Politics

Run on the GOP ticket with Donald Trump? Big names are fleeing

A remarkable range of leading Republicans have been emphatic publicly or privately that they do not want to be considered as Donald Trump’s running mate.

It’s a time-honored tradition for politicians to deny any interest in the vice presidency. But this year, with the possibility of Donald Trump as the Republican presidential nominee, they really mean it.

“Never,” said Chris Schrimpf, a spokesman for Gov. John Kasich of Ohio, who is still running against Trump. “No chance.”

“Hahahahahahahahaha,” wrote Sally Bradshaw, a senior adviser to Jeb Bush, when asked if he would consider it.

“Scott Walker has a visceral negative reaction to Trump’s character,” said Ed Goeas, a longtime adviser to the Wisconsin governor.

Or, as Sen. Lindsey Graham put it, “That’s like buying a ticket on the Titanic.”

A remarkable range of leading Republicans, including Gov. Nikki Haley of South Carolina and Sen. Jeff Flake of Arizona, have been emphatic publicly or with their advisers and allies that they do not want to be considered as Trump’s running mate.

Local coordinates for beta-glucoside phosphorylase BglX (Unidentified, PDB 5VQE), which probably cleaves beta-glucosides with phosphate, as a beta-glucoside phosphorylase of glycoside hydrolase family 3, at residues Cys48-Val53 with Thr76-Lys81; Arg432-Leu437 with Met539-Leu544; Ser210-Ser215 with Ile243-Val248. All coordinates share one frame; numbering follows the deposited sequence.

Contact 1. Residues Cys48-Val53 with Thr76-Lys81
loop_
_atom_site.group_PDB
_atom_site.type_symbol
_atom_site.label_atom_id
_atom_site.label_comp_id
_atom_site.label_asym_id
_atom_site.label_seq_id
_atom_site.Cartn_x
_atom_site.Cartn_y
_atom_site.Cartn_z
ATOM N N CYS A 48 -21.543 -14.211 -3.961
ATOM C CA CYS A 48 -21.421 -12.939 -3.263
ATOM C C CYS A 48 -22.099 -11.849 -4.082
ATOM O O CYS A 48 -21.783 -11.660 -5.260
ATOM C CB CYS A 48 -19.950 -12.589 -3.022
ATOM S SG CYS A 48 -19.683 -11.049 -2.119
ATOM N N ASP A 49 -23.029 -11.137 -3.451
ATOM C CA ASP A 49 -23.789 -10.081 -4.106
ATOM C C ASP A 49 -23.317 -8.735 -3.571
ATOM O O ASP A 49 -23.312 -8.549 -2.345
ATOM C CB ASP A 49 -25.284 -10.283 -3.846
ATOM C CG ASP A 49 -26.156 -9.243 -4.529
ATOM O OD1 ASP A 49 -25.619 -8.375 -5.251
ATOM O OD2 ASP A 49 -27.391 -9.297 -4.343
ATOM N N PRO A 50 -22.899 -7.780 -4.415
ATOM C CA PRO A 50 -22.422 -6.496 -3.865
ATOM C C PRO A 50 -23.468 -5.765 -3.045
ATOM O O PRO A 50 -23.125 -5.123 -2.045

Still, elected officials do have a way of coming around to the vice presidency, and Trump said in an interview Saturday that he was in the early stages of mending fences and building deeper relationships with leading Republicans. And in a sign of growing acceptance that Trump is their likely nominee, several Republicans made it clear they would join him on the ticket because they think he can win, or because they regard the call to serve as their duty.

Newt Gingrich, the former House speaker, Sen. Jeff Sessions of Alabama and retired neurosurgeon Ben Carson, said in interviews that they would consider joining the ticket if Trump offered. Two governors, Chris Christie of New Jersey and Mary Fallin of Oklahoma, have also told allies that they were open to being Trump’s running mate.

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“If a potential president says I need you, it would be very hard for a patriotic citizen to say no,” Gingrich said.

Asked if he was surprised about the array of Republicans who are uncomfortable being his running mate, Trump said: “I don’t care. Whether people support or endorse me or not, it makes zero influence on the voters. Historically, people don’t vote based on who is vice president. I want someone who can help me govern.”